Shadrach's Ex Battery and Rescued chickens thread.

Shadrach

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I've posted this on BYC on another thread. I post it here to try to demonstrate early influences on my current view of chickens and their keeping. The point I want to emphasise is even some almost 60 years ago the battery hen was not considered to be a proper chicken.

I spent a large portion of my youth on a farm owned by an Uncle. I remember being taken around the farm by the farm manager Mr Young, a taciturn man with a shy smile. on the instructions of my Uncle to be shown where I could and couldn’t play. At each animal enclosure we would stop and I would get my instruction.

There were two large sheds in which battery chickens were housed; the smell and the noise were something to be believed. These sheds were surrounded by rough fields and it was in these fields the free range chickens were kept.

Mr Young and I walked through the fields and he would tell me about the cock fights he had seen and which hen laid the most perfect eggs. I can’t recall how many different groups of chickens there were, maybe four or five, each with a cock and a handful of hens. At each group we would stop and Mr Young would tell me a bit of history about the group members. At one particular group we stopped an unusually long distance away and Mr Young took hold of my ear as he had with many earlier warnings of danger and gave my ear a good twist, saying, ‘don’t you be going near that cock boy, he’s mean and he’ll rake you if so much as look at him sideways. Him and me have an arrangement and I’ll get his hens eggs if I’m quick but he don't take to no strangers.’

Frankly, I had no intention of going anywhere near the cocks in the fields. I had seen them fighting and this particular cock looked as mean and proud as they come.

I asked Mr Young why there were some chickens kept in the sheds and others in the fields.

‘Them hens in that shed ain’t proper chickens boy’ is the answer I got and there was no further elaboration. I watched Mr Young collect the eggs from the free range chickens some days and for a large man he was surprisingly nimble and the mean cock he were equally wary of each other.

I’ve kept the memory of those days for fifty something years and I left my childhood and Mr Young with some distinct memories; Mr Young liked twisting ears to make his point, he loved his free range chickens and respected the cocks.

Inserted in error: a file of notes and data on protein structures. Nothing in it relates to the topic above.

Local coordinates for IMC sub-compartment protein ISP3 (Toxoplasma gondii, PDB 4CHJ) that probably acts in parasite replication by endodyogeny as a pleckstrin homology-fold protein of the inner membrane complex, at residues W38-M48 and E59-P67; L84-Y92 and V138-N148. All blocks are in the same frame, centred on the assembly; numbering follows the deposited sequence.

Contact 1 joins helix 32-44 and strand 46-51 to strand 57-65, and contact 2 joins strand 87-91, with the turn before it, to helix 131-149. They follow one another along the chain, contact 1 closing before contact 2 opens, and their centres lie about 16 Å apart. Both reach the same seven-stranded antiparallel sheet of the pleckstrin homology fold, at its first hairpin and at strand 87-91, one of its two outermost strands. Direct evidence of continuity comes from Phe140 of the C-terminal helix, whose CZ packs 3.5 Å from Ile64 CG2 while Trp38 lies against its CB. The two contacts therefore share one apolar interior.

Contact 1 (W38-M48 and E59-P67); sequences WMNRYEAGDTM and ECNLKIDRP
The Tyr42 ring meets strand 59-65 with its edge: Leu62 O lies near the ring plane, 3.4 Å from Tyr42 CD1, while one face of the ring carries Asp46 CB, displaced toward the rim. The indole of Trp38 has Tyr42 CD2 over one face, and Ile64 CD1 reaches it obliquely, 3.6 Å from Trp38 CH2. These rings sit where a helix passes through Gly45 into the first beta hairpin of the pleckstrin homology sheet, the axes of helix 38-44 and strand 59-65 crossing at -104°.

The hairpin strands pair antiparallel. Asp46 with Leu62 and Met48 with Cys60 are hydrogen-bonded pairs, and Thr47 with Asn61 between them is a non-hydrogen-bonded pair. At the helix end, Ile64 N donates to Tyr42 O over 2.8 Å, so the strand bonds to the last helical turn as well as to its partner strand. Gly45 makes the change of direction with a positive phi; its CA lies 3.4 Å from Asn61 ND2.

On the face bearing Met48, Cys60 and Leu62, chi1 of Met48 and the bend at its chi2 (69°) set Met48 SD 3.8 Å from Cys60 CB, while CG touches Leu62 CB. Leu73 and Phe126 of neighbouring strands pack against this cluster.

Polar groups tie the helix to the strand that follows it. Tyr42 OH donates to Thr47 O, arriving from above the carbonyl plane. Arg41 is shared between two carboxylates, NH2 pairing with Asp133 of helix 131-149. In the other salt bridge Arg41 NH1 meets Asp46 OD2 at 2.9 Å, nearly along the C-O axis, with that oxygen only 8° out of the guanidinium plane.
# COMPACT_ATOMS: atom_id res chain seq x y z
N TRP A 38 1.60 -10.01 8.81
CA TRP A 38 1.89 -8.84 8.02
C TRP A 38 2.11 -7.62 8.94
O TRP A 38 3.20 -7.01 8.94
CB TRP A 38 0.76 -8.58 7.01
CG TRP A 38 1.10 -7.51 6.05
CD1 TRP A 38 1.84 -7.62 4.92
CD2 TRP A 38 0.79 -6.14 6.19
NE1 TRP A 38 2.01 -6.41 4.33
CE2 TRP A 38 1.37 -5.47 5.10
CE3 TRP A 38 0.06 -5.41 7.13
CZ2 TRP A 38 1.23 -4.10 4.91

Geckolady

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I did and wow. Just wow!
My Dorkings eat mice, the Leghorns don't. Maybe it's because the Leghorns are smaller?

I had a brand new coop built this spring, and there was evidence of a mouse. Less than an hour after putting chickens in it for the first time, they caught the mouse and had mouse blood stains on the nice new perch. :hit

OK, some tax. This is Bulova (white and cuckoo) and Rolex (cuckoo cockerel) several months ago.
20211002_161231.jpg
 

Shadrach

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So, here's a question for people to think about.

Was Mr Young right and battery hens are not proper chickens?
If he was right, given their breeding, the fact they are hatched in their millions in incubators, have never aquired the skills and knowledge that broody reared, free range chickens do, are never likely to reproduce naturally.
Could they ever learn how to be proper chickens, particulalry given they have such short life spans in which to learn given the opportunity?
 

Geckolady

Counting Chickens B4 They're Hatched
Sep 12, 2020
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east central Arizona
So, here's a question for people to think about.

Was Mr Young right and battery hens are not proper chickens?
If he was right, given their breeding, the fact they are hatched in their millions in incubators, have never aquired the skills and knowledge that broody reared, free range chickens do, are never likely to reproduce naturally.
Could they ever learn how to be proper chickens, particulalry given they have such short life spans in which to learn given the opportunity?
As far as the breeding part, to find out you might hatch some eggs from them and see how their offspring behave compared to free range chickens. Then you could tell which skills are learned.

A lot of hatchery hens are Leghorns. My Leghorns are from a breeder, not a hatchery. They don't go after mice, but the Dorkings do. Is there something genetic there, or do they just realize that they are smaller and a mouse might get stuck in their throat? Would ignoring mice and letting the Dorkings get them make them less proper chickens in his eyes?
 
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RoyalChick

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I've posted this on BYC on another thread. I post it here to try to demonstrate early influences on my current view of chickens and their keeping. The point I want to emphasise is even some almost 60 years ago the battery hen was not considered to be a proper chicken.

I spent a large portion of my youth on a farm owned by an Uncle. I remember being taken around the farm by the farm manager Mr Young, a taciturn man with a shy smile. on the instructions of my Uncle to be shown where I could and couldn’t play. At each animal enclosure we would stop and I would get my instruction.

There were two large sheds in which battery chickens were housed; the smell and the noise were something to be believed. These sheds were surrounded by rough fields and it was in these fields the free range chickens were kept.